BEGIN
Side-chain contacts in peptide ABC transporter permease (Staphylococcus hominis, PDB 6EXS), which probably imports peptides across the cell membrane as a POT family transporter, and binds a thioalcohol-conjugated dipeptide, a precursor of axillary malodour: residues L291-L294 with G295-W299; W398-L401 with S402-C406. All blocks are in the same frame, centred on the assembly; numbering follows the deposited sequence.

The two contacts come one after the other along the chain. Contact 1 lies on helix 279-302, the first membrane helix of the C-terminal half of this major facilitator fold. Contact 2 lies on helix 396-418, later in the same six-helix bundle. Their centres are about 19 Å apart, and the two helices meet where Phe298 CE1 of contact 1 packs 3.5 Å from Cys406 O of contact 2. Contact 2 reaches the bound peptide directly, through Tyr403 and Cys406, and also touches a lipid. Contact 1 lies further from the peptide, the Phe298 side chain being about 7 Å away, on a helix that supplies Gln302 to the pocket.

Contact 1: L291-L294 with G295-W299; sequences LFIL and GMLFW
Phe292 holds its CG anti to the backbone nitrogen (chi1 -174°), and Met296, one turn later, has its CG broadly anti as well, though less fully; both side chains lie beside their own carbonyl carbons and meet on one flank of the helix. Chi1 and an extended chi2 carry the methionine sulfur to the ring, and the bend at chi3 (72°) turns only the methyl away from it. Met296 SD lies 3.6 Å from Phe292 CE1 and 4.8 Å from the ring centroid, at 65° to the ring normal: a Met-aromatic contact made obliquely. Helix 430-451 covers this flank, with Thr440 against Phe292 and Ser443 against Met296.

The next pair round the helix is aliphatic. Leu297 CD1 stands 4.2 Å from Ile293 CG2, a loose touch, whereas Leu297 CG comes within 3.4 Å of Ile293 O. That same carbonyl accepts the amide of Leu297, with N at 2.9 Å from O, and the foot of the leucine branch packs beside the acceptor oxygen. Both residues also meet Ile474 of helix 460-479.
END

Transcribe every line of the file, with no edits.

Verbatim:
Side-chain contacts in peptide ABC transporter permease (Staphylococcus hominis, PDB 6EXS), which probably imports peptides across the cell membrane as a POT family transporter, and binds a thioalcohol-conjugated dipeptide, a precursor of axillary malodour: residues L291-L294 with G295-W299; W398-L401 with S402-C406. All blocks are in the same frame, centred on the assembly; numbering follows the deposited sequence.

The two contacts come one after the other along the chain. Contact 1 lies on helix 279-302, the first membrane helix of the C-terminal half of this major facilitator fold. Contact 2 lies on helix 396-418, later in the same six-helix bundle. Their centres are about 19 Å apart, and the two helices meet where Phe298 CE1 of contact 1 packs 3.5 Å from Cys406 O of contact 2. Contact 2 reaches the bound peptide directly, through Tyr403 and Cys406, and also touches a lipid. Contact 1 lies further from the peptide, the Phe298 side chain being about 7 Å away, on a helix that supplies Gln302 to the pocket.

Contact 1: L291-L294 with G295-W299; sequences LFIL and GMLFW
Phe292 holds its CG anti to the backbone nitrogen (chi1 -174°), and Met296, one turn later, has its CG broadly anti as well, though less fully; both side chains lie beside their own carbonyl carbons and meet on one flank of the helix. Chi1 and an extended chi2 carry the methionine sulfur to the ring, and the bend at chi3 (72°) turns only the methyl away from it. Met296 SD lies 3.6 Å from Phe292 CE1 and 4.8 Å from the ring centroid, at 65° to the ring normal: a Met-aromatic contact made obliquely. Helix 430-451 covers this flank, with Thr440 against Phe292 and Ser443 against Met296.

The next pair round the helix is aliphatic. Leu297 CD1 stands 4.2 Å from Ile293 CG2, a loose touch, whereas Leu297 CG comes within 3.4 Å of Ile293 O. That same carbonyl accepts the amide of Leu297, with N at 2.9 Å from O, and the foot of the leucine branch packs beside the acceptor oxygen. Both residues also meet Ile474 of helix 460-479.